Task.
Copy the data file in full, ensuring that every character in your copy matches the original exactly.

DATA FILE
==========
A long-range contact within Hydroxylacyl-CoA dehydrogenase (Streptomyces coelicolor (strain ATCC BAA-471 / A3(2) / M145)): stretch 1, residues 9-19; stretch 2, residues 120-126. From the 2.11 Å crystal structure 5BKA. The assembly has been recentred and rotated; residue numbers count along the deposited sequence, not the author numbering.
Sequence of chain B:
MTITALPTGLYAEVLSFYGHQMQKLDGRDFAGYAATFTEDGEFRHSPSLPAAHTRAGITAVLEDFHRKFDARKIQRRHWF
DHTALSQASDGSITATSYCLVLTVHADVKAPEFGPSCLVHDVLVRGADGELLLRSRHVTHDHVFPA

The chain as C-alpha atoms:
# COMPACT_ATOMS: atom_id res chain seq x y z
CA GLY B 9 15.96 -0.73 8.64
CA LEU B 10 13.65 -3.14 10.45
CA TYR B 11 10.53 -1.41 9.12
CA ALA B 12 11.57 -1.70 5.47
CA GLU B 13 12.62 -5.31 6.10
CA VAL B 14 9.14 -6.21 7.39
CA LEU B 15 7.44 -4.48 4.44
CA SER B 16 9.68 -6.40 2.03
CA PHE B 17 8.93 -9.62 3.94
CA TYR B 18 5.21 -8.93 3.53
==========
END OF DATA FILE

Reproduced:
A long-range contact within Hydroxylacyl-CoA dehydrogenase (Streptomyces coelicolor (strain ATCC BAA-471 / A3(2) / M145)): stretch 1, residues 9-19; stretch 2, residues 120-126. From the 2.11 Å crystal structure 5BKA. The assembly has been recentred and rotated; residue numbers count along the deposited sequence, not the author numbering.
Sequence of chain B:
MTITALPTGLYAEVLSFYGHQMQKLDGRDFAGYAATFTEDGEFRHSPSLPAAHTRAGITAVLEDFHRKFDARKIQRRHWF
DHTALSQASDGSITATSYCLVLTVHADVKAPEFGPSCLVHDVLVRGADGELLLRSRHVTHDHVFPA

The chain as C-alpha atoms:
# COMPACT_ATOMS: atom_id res chain seq x y z
CA GLY B 9 15.96 -0.73 8.64
CA LEU B 10 13.65 -3.14 10.45
CA TYR B 11 10.53 -1.41 9.12
CA ALA B 12 11.57 -1.70 5.47
CA GLU B 13 12.62 -5.31 6.10
CA VAL B 14 9.14 -6.21 7.39
CA LEU B 15 7.44 -4.48 4.44
CA SER B 16 9.68 -6.40 2.03
CA PHE B 17 8.93 -9.62 3.94
CA TYR B 18 5.21 -8.93 3.53